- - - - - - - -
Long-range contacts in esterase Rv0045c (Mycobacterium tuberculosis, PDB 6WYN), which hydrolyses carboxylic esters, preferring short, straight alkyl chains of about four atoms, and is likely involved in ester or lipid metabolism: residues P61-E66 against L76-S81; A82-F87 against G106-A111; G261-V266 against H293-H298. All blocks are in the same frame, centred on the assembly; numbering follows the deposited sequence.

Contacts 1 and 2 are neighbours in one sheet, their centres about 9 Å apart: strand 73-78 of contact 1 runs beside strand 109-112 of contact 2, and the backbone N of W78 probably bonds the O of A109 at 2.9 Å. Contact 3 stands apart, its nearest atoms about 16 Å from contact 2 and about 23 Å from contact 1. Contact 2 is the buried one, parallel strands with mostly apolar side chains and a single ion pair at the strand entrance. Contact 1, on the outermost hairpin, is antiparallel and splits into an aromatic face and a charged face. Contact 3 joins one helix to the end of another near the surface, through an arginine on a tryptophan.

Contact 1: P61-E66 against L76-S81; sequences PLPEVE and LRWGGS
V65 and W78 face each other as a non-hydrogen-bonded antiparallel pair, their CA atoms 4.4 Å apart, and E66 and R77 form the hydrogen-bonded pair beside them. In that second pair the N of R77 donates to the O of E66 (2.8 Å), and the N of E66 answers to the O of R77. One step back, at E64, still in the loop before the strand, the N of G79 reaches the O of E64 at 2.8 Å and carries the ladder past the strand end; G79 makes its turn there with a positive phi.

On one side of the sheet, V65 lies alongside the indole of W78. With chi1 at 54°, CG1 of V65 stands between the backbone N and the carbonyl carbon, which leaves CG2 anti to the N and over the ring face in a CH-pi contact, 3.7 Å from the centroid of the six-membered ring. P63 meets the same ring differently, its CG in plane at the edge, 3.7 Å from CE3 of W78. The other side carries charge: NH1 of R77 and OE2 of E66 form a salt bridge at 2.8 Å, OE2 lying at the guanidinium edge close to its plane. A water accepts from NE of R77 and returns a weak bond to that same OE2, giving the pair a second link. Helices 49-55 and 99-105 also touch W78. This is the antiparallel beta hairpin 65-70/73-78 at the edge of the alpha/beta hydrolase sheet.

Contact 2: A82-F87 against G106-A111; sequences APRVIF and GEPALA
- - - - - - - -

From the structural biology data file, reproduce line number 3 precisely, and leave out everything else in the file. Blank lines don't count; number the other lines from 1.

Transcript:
Contact 1: P61-E66 against L76-S81; sequences PLPEVE and LRWGGS